The idea that music can have a huge influence on someones life isn’t a new one, but is perhaps one that isn’t really touched upon in the movie world. Music is magical, it can completely change your mood and perhaps even take you down a completely different path then the one that you imagined taking. For teenager Shay Baker (Daniel Huttlestone), a gift of a cassette of music by The Clash transforms his life and makes him realise that he is in charge of his life and that he can escape the troubles of his broken home.
Set in 1970’s London, this easy watching film fits a lot into it’s short 90 minute running time. The action revolves around fourteen year old Shay who has to grow up quickly when he is left to care for his little sister Alice (Anya Mckenna-Bruce) whilst a newly discovered love for punk music takes over his life when he meets the free-spirited Vivian (Nell Williams). The movie may be packed with music, and dramatic scenes of the troubles between the groups with different political views, but at it’s heart, it’s a family drama. It’s about Shay discovering truths about himself, and taking control over the things that always troubled him, and the way in which those around him react to what he is doing with his life.
Perhaps best known for appearing as Gavroche in Tom Hooper’s movie adaptation of Les Miserables and Jack in the movie adaptation of Into The Woods, Daniel Huttlestone takes on a much more mature role here as Shay. He drives the action forwards whilst showcasing a lot of emotional depth. Shay is a well developed and complicated character; he has the issues of a normal teenager in the 70’s, starting to rebel against his parents and trying to get a girlfriend, all whilst dealing with much more adult problems of having to help with his sister and his father’s struggling business. I think that this movie truly shows off what Huttlestone can do in terms of his acting skill. We saw glimpses of this talent to pull at the heartstrings in his movie musical roles, but with Shay, he is able to prove that he can handle much more than being the cutesy kid. I am sure that he has a bright future ahead in the acting world.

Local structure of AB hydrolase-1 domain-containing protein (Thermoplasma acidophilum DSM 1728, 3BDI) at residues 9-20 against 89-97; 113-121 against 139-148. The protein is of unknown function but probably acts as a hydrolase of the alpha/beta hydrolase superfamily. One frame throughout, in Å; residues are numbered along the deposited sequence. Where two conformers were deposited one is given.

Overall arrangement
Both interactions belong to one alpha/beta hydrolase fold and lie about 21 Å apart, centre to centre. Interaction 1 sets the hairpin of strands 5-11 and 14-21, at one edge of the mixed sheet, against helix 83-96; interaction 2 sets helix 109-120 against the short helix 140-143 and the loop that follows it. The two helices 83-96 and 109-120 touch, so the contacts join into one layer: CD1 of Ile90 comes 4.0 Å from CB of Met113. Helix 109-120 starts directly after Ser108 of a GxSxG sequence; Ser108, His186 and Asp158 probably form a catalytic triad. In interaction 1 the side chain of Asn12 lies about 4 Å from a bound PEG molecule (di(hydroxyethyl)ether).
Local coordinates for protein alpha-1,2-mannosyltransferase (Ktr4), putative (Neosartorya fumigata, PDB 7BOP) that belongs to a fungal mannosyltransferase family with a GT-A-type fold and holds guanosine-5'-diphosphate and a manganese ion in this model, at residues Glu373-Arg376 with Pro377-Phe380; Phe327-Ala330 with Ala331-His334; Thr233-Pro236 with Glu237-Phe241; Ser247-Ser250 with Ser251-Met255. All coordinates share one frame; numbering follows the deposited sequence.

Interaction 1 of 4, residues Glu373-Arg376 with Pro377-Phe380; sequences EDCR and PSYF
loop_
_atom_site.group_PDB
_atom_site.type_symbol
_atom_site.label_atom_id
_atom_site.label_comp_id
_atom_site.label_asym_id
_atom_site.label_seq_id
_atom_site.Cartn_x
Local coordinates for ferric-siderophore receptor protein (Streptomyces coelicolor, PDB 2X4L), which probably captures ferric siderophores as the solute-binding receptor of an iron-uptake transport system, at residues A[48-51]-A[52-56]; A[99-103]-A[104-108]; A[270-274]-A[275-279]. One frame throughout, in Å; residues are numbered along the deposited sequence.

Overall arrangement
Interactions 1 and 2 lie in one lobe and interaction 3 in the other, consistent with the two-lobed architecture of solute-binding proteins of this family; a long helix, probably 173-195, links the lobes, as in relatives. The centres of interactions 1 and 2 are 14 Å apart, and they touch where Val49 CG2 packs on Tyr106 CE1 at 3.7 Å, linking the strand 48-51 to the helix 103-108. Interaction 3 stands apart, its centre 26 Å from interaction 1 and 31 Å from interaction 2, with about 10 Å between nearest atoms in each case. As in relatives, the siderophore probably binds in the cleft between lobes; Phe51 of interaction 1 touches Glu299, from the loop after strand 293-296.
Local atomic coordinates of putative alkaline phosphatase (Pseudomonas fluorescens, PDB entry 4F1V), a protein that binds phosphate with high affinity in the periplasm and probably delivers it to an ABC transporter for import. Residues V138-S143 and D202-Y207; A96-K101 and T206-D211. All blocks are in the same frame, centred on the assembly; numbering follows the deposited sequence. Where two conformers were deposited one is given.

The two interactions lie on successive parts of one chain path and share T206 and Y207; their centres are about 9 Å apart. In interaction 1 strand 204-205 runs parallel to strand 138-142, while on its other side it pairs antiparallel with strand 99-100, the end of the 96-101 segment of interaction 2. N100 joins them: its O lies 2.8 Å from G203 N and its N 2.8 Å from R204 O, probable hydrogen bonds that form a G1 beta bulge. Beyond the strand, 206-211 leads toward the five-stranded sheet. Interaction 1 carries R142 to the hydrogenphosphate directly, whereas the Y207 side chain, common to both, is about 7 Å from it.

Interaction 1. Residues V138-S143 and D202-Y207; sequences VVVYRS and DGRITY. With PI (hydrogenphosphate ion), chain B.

As Vivian, Nell Williams impresses as the tearaway teenager that takes Shay under her way and becomes a big part of his life. Whilst she may come across as the bad girl, she’s good for Shay and the relationship between the two is believable and generally charming. Anya McKenna-Bruce proves herself to be a young talent to watch as Shay’s little sister Alice. Dougray Scott plays Shay and Alice’s father Nick, who truly only wants what is best for his kids, whilst Natascha McElhone plays their mother Sandrine, whose wild spirit struggles to fit home life. Johnathan Rhys Meyers plays Joe Strummer, the lead singer of The Clash, who becomes a huge force for action in Shay’s life.
The storyline covers a lot, but in a rather simple way. It’s predictable in places with several hints of upcoming plot points rather obviously pointed out rather early on. Whilst the characters are well developed and overall likable, the plot causes issues by stretching out some moments and rushing through others. It’s easy to like the characters, but the plot may disappoint in places, especially if you are a fan of The Clash and think that it may focus more on them.
Overall, London Town is an easy watching film that is enjoyable enough. It may not be a huge standout, but you can’t deny the talents of the cast, especially the young stars. It’s available to stream on Amazon, and it’s a pleasant enough escape for an hour and a half.